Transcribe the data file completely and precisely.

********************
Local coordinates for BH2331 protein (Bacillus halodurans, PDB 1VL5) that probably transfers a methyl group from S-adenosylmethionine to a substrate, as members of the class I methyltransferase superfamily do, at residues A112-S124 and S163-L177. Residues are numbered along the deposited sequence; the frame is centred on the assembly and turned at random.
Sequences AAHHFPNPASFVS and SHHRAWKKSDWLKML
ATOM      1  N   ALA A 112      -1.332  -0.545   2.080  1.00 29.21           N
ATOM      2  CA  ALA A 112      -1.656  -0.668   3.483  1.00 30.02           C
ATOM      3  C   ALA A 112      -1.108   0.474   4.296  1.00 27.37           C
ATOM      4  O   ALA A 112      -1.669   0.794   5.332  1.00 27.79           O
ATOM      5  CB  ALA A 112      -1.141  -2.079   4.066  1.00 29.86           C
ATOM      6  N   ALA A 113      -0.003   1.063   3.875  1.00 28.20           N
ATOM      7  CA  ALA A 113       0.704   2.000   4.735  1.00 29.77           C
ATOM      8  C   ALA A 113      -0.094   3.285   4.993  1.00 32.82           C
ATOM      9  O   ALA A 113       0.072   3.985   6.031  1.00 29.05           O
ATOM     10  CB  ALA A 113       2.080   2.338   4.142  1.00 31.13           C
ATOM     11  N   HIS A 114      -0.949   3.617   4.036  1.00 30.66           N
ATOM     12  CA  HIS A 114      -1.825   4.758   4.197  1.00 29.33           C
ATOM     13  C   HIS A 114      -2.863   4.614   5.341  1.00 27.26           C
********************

Local coordinates for BH2331 protein (Bacillus halodurans, PDB 1VL5) that probably transfers a methyl group from S-adenosylmethionine to a substrate, as members of the class I methyltransferase superfamily do, at residues A112-S124 and S163-L177. Residues are numbered along the deposited sequence; the frame is centred on the assembly and turned at random.
Sequences AAHHFPNPASFVS and SHHRAWKKSDWLKML
ATOM      1  N   ALA A 112      -1.332  -0.545   2.080  1.00 29.21           N
ATOM      2  CA  ALA A 112      -1.656  -0.668   3.483  1.00 30.02           C
ATOM      3  C   ALA A 112      -1.108   0.474   4.296  1.00 27.37           C
ATOM      4  O   ALA A 112      -1.669   0.794   5.332  1.00 27.79           O
ATOM      5  CB  ALA A 112      -1.141  -2.079   4.066  1.00 29.86           C
ATOM      6  N   ALA A 113      -0.003   1.063   3.875  1.00 28.20           N
ATOM      7  CA  ALA A 113       0.704   2.000   4.735  1.00 29.77           C
ATOM      8  C   ALA A 113      -0.094   3.285   4.993  1.00 32.82           C
ATOM      9  O   ALA A 113       0.072   3.985   6.031  1.00 29.05           O
ATOM     10  CB  ALA A 113       2.080   2.338   4.142  1.00 31.13           C
ATOM     11  N   HIS A 114      -0.949   3.617   4.036  1.00 30.66           N
ATOM     12  CA  HIS A 114      -1.825   4.758   4.197  1.00 29.33           C
ATOM     13  C   HIS A 114      -2.863   4.614   5.341  1.00 27.26           C